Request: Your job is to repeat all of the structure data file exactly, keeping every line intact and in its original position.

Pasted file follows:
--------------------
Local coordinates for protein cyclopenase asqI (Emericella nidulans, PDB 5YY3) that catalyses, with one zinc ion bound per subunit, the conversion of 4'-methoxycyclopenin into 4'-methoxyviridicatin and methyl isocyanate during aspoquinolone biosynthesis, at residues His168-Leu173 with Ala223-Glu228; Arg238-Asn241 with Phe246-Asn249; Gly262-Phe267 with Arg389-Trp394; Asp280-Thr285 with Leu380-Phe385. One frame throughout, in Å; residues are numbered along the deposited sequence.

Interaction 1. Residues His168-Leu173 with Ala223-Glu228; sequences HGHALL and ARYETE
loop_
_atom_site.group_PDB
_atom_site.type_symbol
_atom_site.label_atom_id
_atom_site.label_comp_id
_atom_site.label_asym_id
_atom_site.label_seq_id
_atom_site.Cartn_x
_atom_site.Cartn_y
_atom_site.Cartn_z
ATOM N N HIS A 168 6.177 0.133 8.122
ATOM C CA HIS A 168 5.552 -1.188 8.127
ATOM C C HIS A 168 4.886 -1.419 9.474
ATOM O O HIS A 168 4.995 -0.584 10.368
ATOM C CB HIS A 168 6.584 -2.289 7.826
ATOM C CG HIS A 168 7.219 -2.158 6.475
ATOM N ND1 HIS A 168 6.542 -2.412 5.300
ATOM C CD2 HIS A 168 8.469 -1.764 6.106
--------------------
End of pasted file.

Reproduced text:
Local coordinates for protein cyclopenase asqI (Emericella nidulans, PDB 5YY3) that catalyses, with one zinc ion bound per subunit, the conversion of 4'-methoxycyclopenin into 4'-methoxyviridicatin and methyl isocyanate during aspoquinolone biosynthesis, at residues His168-Leu173 with Ala223-Glu228; Arg238-Asn241 with Phe246-Asn249; Gly262-Phe267 with Arg389-Trp394; Asp280-Thr285 with Leu380-Phe385. One frame throughout, in Å; residues are numbered along the deposited sequence.

Interaction 1. Residues His168-Leu173 with Ala223-Glu228; sequences HGHALL and ARYETE
loop_
_atom_site.group_PDB
_atom_site.type_symbol
_atom_site.label_atom_id
_atom_site.label_comp_id
_atom_site.label_asym_id
_atom_site.label_seq_id
_atom_site.Cartn_x
_atom_site.Cartn_y
_atom_site.Cartn_z
ATOM N N HIS A 168 6.177 0.133 8.122
ATOM C CA HIS A 168 5.552 -1.188 8.127
ATOM C C HIS A 168 4.886 -1.419 9.474
ATOM O O HIS A 168 4.995 -0.584 10.368
ATOM C CB HIS A 168 6.584 -2.289 7.826
ATOM C CG HIS A 168 7.219 -2.158 6.475
ATOM N ND1 HIS A 168 6.542 -2.412 5.300
ATOM C CD2 HIS A 168 8.469 -1.764 6.106